If you’ve just polished off a delicious shellfish dinner but couldn’t quite finish those last few mouthfuls, is it okay to give the leftovers to your dog (who, let’s be honest, has probably been staring at you hungrily as you eat!)?
The short answer is yes, dogs can eat shellfish occasionally. It does need to be properly cooked and shouldn’t ever make up a major percentage of their diet. Let’s find out a little more about this food and help you decide if it’s something you want to feed your dog and, if so, how to prepare it safely.
What’s good about shellfish for dogs?
Shellfish includes seafood like shrimp, oysters, mussels, lobster, scallops, clams, and crab.
Shrimp is low in fat but high in protein. They taste great to your dog, so they can be used as a pill pocket to help disguise medication.
Bivalve shellfish like clams, mussels, and oysters are high in protein, and contain plenty of beneficial ingredients like iron, zinc, magnesium, calcium, phosphorus, vitamin B12, and omega-3 fatty acids. Because these shellfish sit low on the food chain, they generally contain less heavy metal contamination than some other seafood like tuna.
Many of us have seen green-lipped mussels listed in the ingredients of some high-quality dog foods and treats. This particular strain of mussel contains a rich source of omega-3 fatty acids, which can keep your dog’s coat and skin in great condition. They can also reduce joint pain and mobility issues because they’re a natural source of chondroitin and glucosamine.
What’s bad about shellfish for dogs?
Uncooked shellfish can contain bacteria E.coli, salmonella, listeria, and vibrio. Feeding your dog raw shellfish could put them at high risk of developing serious gastrointestinal upset.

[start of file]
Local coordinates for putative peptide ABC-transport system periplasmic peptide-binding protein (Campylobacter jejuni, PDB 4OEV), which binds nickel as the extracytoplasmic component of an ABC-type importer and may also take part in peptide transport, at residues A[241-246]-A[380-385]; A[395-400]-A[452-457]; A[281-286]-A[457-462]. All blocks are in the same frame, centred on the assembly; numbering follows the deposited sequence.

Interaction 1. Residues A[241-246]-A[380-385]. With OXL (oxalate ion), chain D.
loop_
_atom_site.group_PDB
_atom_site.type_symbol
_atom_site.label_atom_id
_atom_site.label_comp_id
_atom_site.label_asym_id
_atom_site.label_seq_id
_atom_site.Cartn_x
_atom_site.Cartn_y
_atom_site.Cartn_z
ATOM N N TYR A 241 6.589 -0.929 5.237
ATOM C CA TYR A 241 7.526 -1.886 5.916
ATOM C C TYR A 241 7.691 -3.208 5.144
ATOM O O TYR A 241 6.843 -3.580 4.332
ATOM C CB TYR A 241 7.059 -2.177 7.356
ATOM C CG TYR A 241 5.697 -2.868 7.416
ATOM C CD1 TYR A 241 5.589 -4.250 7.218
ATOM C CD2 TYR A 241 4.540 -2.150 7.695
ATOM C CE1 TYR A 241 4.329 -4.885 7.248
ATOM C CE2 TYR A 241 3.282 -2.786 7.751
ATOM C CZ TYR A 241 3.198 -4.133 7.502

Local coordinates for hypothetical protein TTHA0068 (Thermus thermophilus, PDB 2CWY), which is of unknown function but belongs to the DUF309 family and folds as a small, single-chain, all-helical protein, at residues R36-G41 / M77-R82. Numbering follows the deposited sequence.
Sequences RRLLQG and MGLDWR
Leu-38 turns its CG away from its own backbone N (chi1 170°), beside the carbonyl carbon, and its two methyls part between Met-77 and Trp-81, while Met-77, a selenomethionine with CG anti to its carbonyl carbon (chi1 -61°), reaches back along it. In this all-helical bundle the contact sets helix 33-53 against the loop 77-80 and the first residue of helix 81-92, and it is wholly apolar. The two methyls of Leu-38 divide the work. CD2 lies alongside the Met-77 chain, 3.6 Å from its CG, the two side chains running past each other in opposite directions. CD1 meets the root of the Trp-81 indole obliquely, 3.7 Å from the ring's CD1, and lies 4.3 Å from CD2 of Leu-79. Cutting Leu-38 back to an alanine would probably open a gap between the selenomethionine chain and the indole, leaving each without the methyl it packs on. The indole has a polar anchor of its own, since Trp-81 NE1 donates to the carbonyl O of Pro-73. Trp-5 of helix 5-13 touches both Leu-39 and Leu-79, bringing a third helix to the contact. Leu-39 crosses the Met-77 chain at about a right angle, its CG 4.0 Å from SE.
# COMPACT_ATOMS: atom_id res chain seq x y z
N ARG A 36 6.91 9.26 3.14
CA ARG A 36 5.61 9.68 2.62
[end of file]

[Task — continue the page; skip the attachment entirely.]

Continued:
Bivalve shellfish feeds by filtering seafood through their shells. This means they can sometimes absorb toxins from algae. These toxins can lead to paralytic shellfish poisoning (PSP) if you or your dog eat incorrectly cooked shellfish containing this neurotoxin. Selecting your shellfish from a supplier who tests for this contamination is therefore very important!
Shrimp can be intensively farmed, and often disinfectants, antibiotics, and pesticides are used to help farmers reduce diseases so they can increase their yield. Farmed shellfish isn’t always clearly labeled, so it’s worth asking whoever you buy your shrimp from if they can verify it’s wild raised.
Lobster is high in fat and sodium, neither of which are going to do your dog any good. Crabmeat can be very high in iodine (another nutrient your dog doesn’t need excessive amounts of).
Can dogs be allergic to shellfish?
Shellfish isn’t one of the main allergens for dogs. According to the Cummings Veterinary Medical Center at Tufts University, those are chicken, beef, dairy, and egg. Allergies to shellfish are extremely rare in dogs, but that doesn’t mean that your dog can’t suffer an allergic reaction to shellfish.
Signs to look out for include: itchy or inflamed skin and gastrointestinal issues like vomiting or diarrhea.